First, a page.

Consider, for example, the mail protocols: SMTP, POP3, and IMAP. SSL encryption is available with all three – but do you use it? And what about your logins to your mailbox at your ISP? Every time you login, your password to your mailbox goes across the wire in the clear.

What about NFS – particularly NFS home directories? If you have unencrypted secrets in your home directory, then these items will be transmitted across the network in the clear as well. What about private SSH keys? Unfortunately, there is no way to encrypt NFS traffic.

VNC is another one to watch for: if you type passwords for your root logins over VNC – even if you are using SSH in your VNC session – the passwords are in the clear. The only way to secure VNC entirely is to use an SSH tunnel to encrypt it.

X11 is insecure in the same way, but presents special problems. However, OpenSSH handles X transparently through the use of special tunnels just for X.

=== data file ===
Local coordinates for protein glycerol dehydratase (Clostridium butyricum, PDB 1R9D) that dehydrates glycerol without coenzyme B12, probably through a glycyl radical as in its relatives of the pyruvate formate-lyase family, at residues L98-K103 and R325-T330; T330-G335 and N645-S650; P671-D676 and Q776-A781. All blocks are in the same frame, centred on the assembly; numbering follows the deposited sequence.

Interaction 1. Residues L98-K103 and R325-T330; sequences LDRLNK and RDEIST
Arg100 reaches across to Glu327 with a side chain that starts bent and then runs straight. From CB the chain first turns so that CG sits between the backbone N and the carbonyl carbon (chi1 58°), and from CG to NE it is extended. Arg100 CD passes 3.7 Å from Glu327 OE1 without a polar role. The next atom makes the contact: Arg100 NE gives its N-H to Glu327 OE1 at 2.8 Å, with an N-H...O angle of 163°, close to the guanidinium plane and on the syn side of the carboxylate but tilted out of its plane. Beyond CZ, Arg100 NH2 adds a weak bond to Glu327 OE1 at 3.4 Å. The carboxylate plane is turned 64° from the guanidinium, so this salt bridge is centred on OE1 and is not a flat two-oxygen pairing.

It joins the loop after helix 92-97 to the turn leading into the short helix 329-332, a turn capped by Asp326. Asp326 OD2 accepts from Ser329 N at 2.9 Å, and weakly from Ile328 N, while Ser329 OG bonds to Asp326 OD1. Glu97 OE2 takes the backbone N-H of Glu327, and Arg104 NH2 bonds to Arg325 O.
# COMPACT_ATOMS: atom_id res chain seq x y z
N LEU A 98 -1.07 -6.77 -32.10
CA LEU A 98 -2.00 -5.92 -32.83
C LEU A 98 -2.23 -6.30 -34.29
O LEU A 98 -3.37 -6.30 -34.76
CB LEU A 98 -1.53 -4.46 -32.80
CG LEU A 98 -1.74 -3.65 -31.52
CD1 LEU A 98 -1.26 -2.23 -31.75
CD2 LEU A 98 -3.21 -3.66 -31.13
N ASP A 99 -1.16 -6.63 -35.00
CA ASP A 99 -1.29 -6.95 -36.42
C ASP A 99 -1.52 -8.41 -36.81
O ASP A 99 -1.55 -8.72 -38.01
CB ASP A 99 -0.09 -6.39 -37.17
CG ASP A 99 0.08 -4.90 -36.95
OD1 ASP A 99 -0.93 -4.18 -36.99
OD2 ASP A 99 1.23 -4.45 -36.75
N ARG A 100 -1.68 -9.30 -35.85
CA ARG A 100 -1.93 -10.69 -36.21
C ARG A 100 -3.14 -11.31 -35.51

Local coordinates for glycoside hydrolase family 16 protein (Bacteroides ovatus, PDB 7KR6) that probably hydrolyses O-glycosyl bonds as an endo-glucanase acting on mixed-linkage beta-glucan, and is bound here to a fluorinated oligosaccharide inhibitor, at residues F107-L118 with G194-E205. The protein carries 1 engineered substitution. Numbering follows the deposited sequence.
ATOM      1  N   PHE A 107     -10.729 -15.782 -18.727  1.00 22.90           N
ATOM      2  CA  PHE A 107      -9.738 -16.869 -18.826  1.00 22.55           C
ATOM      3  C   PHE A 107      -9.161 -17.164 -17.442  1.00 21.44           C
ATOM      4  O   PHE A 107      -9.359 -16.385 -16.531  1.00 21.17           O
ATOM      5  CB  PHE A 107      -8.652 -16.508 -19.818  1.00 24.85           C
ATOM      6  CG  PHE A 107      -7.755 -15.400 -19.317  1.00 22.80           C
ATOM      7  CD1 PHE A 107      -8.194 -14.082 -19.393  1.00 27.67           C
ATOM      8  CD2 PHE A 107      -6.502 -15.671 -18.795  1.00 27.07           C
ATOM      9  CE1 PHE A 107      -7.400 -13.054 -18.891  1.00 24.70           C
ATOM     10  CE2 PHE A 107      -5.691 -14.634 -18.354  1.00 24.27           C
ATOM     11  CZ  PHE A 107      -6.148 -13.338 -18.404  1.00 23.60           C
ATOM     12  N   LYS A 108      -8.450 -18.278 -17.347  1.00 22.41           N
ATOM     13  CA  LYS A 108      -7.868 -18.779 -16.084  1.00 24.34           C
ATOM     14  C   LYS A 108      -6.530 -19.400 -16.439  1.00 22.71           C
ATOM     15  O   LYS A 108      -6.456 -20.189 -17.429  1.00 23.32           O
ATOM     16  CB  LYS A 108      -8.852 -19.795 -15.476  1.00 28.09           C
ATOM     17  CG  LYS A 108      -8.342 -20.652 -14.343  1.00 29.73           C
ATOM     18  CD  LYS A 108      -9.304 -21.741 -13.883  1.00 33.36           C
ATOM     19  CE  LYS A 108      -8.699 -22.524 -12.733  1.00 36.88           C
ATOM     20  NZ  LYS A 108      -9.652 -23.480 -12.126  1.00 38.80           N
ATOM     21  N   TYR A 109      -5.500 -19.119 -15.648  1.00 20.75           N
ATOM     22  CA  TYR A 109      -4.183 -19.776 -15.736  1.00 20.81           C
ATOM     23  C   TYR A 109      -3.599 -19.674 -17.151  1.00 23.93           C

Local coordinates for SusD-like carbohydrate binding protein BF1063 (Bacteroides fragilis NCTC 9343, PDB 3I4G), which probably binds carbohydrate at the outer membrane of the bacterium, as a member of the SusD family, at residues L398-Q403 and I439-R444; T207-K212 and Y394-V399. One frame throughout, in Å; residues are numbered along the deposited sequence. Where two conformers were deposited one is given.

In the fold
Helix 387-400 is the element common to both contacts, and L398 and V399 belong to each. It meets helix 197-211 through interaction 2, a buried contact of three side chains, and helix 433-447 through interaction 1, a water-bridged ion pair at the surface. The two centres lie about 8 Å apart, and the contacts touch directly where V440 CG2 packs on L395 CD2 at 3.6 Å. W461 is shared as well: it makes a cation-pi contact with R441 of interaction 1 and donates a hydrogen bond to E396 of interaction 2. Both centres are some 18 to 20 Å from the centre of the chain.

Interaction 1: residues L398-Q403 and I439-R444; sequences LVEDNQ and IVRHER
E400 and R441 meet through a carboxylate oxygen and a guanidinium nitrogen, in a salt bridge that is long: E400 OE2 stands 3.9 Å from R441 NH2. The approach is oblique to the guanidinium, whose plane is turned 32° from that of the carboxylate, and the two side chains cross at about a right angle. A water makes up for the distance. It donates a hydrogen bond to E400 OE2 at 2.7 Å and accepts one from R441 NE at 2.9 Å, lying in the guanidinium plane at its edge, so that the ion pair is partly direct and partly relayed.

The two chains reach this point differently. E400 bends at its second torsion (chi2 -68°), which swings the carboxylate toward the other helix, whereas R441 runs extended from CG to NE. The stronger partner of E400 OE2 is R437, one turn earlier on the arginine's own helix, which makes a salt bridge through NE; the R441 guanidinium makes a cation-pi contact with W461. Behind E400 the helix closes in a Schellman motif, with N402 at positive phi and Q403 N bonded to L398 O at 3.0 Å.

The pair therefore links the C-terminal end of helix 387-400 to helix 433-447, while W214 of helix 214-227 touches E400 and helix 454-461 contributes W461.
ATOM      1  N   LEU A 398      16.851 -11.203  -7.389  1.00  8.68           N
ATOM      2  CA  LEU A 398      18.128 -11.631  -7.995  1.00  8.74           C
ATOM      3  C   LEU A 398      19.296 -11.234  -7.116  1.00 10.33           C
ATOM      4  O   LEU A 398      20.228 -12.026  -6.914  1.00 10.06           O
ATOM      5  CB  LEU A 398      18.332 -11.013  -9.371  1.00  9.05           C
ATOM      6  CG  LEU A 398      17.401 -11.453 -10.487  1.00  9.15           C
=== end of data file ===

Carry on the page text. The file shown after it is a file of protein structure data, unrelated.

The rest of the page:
syslog is another unencrypted service; do you have passwords put into the system logs? What about secret doings of your servers? How much information leakage can you handle? Unfortunately, syslog is another service that cannot be secured unless you use something such as syslog-ng which permits you to use TCP (and thus, an OpenSSH tunnel).

Using Parallel Processing for Text File Processing (and Shell Scripts)

Over at Onkar Joshi’s Blog, he wrote an article about how to write a shell script to process a text file using parallel processing. He provided an example script (provided here with my commentary in the comments):

# Split the file up into parts
# of 15,000 lines each
split -l 15000 originalFile.txt
# Process each part in separate processes -
# which will run on separate processors
# or CPU cores
for f in x*
runDataProcessor $f > $f.out &
# Now wait for all of the child processes
# to complete
# All processing completed:
# build the text file back together
for k in *.out
cat $k >> combinedResult.txt